TechEd 2012: Windows Server 2012 isn't available yet, but it's running Bing

Windows Server 2012 release candidate software has been answering queries for Microsoft’s search engine

How cooked is Windows Server 2012? Cooked enough to power Microsoft’s Bing search engine.

That’s what attendees at Microsoft’s TechEd North America 2012 heard during the first day’s keynote by the company’s Server and Tools Business President Satya Nadella, who used the information to try to convince his audience that it needs to move to the new platform as soon as it’s available.

The platform, which is still in its release candidate preliminary form, has been the platform behind Bing’s production network since last week, he says.

Along with Microsoft’s platform as a service and infrastructure as a service offerings, Server 2012 will create a flexible environment that can help run corporate data centers, he says

BACKGROUND: Microsoft opens Azure to IaaS, Linux 

MORE: Is Azure a dirty word because it means cloud?

Microsoft has a new way it wants customers to look at its Azure cloud services in conjunction with its Server 2012 platform: a cloud operating system.

Nadella says this cloud OS is a blend of the company’s Windows Server and its Windows Azure cloud service, each optimized to work well together to support large data centers that span tradition data centers, private clouds and public clouds.

The result, the company says, is a more flexible environment that can add and remove capacity as needed and take advantage of the economy of public cloud use.

The OS analogy goes like this: Operating systems manage hardware and are the platform on which applications run. A cloud OS, then, manages the hardware at the scale of a data center and provides the varying platforms on which applications run.

Microsoft is saying Windows Server can manage the physical resources including pulling them together from whatever pool of resources are available – in traditional data centers, private clouds and public clouds.

A smattering of stats thrown out at Microsoft’s TechEd 2012 conference today about the raw power of Server 2012: It supports 320 logical processors per server and 4TByte of memory; it supports 64 virtual processors and 1T Byte memory per virtual machine.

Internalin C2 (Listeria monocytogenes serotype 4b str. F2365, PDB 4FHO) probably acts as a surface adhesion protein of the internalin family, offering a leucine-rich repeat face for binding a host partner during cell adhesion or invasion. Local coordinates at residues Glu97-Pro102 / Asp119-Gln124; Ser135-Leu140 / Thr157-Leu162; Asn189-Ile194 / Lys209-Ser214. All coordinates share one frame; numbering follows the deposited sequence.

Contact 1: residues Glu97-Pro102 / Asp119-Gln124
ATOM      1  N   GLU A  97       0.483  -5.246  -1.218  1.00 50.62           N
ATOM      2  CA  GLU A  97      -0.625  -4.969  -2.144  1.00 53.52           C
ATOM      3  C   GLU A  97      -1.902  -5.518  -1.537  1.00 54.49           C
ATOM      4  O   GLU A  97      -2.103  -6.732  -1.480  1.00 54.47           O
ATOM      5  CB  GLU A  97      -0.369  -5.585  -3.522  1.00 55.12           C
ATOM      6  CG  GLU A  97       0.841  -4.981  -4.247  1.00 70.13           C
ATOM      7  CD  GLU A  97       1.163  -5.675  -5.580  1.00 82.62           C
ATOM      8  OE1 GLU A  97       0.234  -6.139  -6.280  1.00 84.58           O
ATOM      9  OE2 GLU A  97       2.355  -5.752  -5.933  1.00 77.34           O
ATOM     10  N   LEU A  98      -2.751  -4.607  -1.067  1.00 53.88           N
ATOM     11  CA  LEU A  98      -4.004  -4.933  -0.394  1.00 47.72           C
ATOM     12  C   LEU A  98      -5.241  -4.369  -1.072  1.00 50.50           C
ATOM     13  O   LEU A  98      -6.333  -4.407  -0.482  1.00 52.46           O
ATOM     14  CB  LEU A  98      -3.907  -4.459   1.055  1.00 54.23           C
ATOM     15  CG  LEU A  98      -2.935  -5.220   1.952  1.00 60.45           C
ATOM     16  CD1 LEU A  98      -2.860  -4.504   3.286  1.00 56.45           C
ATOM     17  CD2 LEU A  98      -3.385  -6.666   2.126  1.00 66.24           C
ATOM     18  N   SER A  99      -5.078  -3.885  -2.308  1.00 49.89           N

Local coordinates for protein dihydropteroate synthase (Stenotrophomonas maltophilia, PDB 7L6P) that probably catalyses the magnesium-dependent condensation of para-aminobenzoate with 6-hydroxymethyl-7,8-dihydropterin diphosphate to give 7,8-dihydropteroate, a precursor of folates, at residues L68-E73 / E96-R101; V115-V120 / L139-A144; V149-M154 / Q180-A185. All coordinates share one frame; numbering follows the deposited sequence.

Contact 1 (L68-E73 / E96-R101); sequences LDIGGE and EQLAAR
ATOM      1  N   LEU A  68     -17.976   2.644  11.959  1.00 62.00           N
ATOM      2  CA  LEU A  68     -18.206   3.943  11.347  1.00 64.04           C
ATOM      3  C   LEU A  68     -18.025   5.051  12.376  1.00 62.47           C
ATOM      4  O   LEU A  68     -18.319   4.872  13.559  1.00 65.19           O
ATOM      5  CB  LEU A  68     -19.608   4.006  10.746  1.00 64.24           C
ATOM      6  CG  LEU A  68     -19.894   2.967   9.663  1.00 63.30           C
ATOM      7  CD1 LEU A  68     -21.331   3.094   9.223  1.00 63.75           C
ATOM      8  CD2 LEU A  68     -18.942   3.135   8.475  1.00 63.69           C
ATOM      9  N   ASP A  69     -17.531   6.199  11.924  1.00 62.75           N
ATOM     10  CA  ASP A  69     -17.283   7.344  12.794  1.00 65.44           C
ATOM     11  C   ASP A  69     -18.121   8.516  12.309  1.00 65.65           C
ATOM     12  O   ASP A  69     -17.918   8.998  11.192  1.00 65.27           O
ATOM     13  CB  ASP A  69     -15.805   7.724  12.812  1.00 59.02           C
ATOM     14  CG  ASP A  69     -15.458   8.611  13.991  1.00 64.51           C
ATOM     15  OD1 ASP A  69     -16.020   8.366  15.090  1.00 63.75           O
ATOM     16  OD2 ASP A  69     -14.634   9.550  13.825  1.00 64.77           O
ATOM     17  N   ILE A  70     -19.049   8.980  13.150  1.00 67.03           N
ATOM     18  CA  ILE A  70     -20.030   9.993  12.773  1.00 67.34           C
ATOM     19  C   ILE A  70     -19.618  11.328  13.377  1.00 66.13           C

Azure can provide both the IaaS and PaaS needed. Platforms include Azure’s traditional Microsoft service sand infrastructure includes support for moving Microsoft virtual machines and virtual machines based on certain flavors of Linux on virtual machines.

This virtual-machine portability is key to flexibility, allowing entire virtual machines to migrate into and out of public clouds, for example, as needed. It’s not necessary for the public cloud to be Azure.

This was all introduced by Nadella in his keynote, and later, two customers who use Windows Server 2012 and Azure together explained why.

For example, the Chicago Tribune uses Microsoft’s Azure to host its customer-facing applications, says Jerry Schulist, enterprise architect for the Tribune Company. Demand for the apps can be unpredictable, so it’s important to have the flexibility to boost capacity on the fly, which can be accommodated with Windows Server 2012 in conjunction with Azure.

Similarly, Aflac insurance needs to move its workloads where it wants to when it wants to and using a cloud service helps accomplish this, says the company’s CIO Mike Boyle. For instance, when one of the company’s agents needs to enter human resources benefit enrollments in the fourth quarter for thousands of businesses, it can call up the needed infrastructure resources on demand from Azure, managed by Windows Server 2012.

This all sounds great but it has a way to go.

Boyle says the licensing for Server 2012 needs some streamlining. He’s looking for transportability of licenses as servers are replicated or moved to new environments. “We need a different view of what compute services are,” he says. License keys should be modular and not tied to any particular machine name. “I do not want to have an issue with a key down my service when I’m trying to do an enrollment with a company with half million workers.”

Schulist says he’d like to see better prices. “I’d love to see cheaper licensing but I don’t think we’re going to get it necessarily from Microsoft,” he says. He’d like to see more licensing lumped with the service fee to keep direct licensing out of the cost equation.

Part of Nardella’s mantra was that the Microsoft cloud OS would provide high availability, but that also depends on the applications and how well they are written. “Apps need to be built assuming meantime to recovery,” he says, and that is a customer consideration. He told about an Azure customer running a new application in Azure that had 15 million unique users in seven days. The authors weren’t expecting that kind of traffic when they wrote it and need to rethink the partitioning scheme  within the app. That’s a lesson, he says.

(Tim Greene covers Microsoft for Network World and writes the Mostly Microsoft blog. Reach him at tgreene@nww.com and follow him on Twitter https://twitter.com/#!/Tim_Greene.)

More on Microsoft:

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Demise of Cius offers lessons for Windows 8

Why aren’t Apple and Amazon dumping on Windows RT?

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